The laws of talent attraction


Dimension Data’s Nompumelelo Mokou explains why diversity, transformation and inclusion are more important than ever.

Diversity and inclusion in the technology industry have traditionally been sticking points. In 2017, Pew Research found that women and people of colour were more likely to perceive discrimination in the sector and five years later, in 2022, the issue remains.

A recent analysis by Dreamhost found that there are significant obstacles. Companies need to focus on change and this means focusing on the learnings highlighted by these surveys and lived experiences, and translating these into tangible shifts in the sector that benefit them across multiple levels and layers.

To achieve this, companies need to frame their talent acquisition differently and step outside the traditional expectations by connecting with talented people on multiple levels. This approach will not only have a direct impact on employee diversity, but on overcoming the current complexities around skills scarcity in the IT industry.

Most organisations want talent that will set them shoulders above the competition: the innovators, inventors and entrepreneurs with exceptional skills that can provide customers with inherently relevant solutions. However, the skills shortage is, as put in a recent article by Fortune magazine, decimating the industry, a concern echoed in the IEEE Impact of Tech in 2022 and Beyond survey, which underscored how difficulties in finding and retaining skilled IT workers will affect technology projects.

This is further complicated by the ongoing ebb and flow of the so-called Great Resignation that’s seen thousands of people walk out of roles because they want fresh work environments that offer them greater scope for professional growth or the need to find a better work/life balance. This has put immense pressure on companies to find the right talent at speed, while putting measures in place to retain that talent.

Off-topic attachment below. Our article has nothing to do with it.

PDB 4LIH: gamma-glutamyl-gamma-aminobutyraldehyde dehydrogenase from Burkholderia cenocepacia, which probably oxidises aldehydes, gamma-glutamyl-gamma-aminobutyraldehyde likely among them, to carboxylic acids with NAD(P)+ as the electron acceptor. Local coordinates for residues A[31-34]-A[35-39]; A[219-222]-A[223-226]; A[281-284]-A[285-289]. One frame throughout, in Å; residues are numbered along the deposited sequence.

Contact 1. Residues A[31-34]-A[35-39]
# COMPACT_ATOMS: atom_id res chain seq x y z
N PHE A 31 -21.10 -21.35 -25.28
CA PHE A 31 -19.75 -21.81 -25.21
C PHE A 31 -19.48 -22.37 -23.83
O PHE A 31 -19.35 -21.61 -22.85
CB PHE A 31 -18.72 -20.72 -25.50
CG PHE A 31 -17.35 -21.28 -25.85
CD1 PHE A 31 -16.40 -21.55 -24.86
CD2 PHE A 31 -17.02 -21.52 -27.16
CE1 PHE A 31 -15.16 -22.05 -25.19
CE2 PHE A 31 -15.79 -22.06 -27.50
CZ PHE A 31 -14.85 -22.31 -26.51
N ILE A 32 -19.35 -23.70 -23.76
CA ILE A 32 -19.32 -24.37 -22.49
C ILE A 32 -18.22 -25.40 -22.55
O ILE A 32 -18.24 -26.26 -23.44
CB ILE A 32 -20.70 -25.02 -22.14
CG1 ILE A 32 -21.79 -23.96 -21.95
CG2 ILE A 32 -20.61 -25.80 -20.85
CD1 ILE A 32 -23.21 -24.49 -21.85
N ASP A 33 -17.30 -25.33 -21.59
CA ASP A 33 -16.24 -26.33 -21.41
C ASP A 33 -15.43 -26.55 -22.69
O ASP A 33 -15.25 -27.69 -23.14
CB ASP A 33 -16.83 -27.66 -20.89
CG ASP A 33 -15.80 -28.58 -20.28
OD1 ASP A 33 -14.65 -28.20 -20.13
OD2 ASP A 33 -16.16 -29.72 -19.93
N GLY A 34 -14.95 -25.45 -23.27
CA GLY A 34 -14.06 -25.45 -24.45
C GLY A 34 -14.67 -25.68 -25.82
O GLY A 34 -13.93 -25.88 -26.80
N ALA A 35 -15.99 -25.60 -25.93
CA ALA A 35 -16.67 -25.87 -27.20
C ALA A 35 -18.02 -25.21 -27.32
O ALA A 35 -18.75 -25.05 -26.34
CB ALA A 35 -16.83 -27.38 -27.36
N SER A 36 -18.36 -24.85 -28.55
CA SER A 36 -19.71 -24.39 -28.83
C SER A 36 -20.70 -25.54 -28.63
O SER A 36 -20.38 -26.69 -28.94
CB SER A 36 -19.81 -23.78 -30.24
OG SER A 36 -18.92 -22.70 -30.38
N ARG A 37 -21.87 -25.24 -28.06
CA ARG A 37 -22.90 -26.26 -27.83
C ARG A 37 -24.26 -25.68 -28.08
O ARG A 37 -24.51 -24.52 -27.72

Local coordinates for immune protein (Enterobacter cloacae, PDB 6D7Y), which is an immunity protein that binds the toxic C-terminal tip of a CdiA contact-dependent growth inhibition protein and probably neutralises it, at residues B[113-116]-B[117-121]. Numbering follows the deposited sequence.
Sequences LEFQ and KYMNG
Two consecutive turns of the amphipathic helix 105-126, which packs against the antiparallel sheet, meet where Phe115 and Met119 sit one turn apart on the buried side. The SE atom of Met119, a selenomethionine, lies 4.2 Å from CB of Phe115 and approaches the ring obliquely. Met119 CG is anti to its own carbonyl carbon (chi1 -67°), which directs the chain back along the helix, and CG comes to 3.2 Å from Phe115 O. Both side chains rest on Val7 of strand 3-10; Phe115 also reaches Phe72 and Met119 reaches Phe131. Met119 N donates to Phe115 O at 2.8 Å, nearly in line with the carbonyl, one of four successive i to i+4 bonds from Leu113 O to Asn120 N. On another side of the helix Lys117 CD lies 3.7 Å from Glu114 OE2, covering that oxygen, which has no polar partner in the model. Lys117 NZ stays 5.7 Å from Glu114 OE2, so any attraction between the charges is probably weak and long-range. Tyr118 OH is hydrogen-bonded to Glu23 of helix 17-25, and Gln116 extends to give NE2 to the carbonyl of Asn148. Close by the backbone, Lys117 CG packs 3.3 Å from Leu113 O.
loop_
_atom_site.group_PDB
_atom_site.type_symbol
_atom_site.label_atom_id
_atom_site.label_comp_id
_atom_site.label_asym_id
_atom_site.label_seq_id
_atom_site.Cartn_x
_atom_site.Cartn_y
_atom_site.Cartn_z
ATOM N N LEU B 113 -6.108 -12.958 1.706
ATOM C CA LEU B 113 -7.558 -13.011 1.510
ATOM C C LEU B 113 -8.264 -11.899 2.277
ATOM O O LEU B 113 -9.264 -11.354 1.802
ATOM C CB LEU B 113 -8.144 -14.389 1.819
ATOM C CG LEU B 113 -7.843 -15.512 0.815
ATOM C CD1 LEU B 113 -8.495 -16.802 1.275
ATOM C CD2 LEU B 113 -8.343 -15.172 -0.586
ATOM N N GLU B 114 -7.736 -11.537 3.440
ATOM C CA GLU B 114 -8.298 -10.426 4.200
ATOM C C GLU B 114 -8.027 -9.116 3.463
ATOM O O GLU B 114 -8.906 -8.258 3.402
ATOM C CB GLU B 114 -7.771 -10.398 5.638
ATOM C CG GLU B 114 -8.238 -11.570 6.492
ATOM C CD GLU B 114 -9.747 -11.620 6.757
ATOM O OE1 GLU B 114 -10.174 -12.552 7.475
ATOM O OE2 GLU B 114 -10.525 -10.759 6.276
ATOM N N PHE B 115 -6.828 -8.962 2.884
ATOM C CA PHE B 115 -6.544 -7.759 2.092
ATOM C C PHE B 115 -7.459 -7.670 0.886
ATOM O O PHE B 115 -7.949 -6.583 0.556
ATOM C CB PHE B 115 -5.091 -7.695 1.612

One very smart way of overcoming almost every one of these obstacles is to invest into diversity. This means that companies need to focus on becoming employable themselves. They need to look at employees as colleagues and people first and throw away old ways of thinking, like believing that people are assets.

They aren’t. They don’t depreciate over time; they are not a commodity. People can choose where they work, how they define their value and what they want their careers to look like. Companies must adapt their conversations and thinking and ask questions like: how do we create value for our people? How do we enable our talent? What do people need for their careers and personal wealth creation?

Find the answers to these questions and the business is on track to building a workforce that has the right skill sets to deliver the best possible solutions to an increasingly discerning customer base and market. After all, if a company has some of the best talent behind its doors, then customers and global markets will pay attention.

In South Africa, this shift in talent acquisition perception is critical. Here, with a young and diverse population, lies an opportunity for organisations to invest into the future of technology skills development and innovation. If companies can align their talent acquisition strategies with this vibrant and diverse population, then they can put South Africa on the map as a service delivery destination, and as an example of how technology companies should be doing diversity.

It is the differences between talented people that create the truly disruptive ideas, not the similarities, which is why tech leaders in South Africa are actively shifting the diversity benchmarks and changing legacy perceptions to create remarkable places to work.

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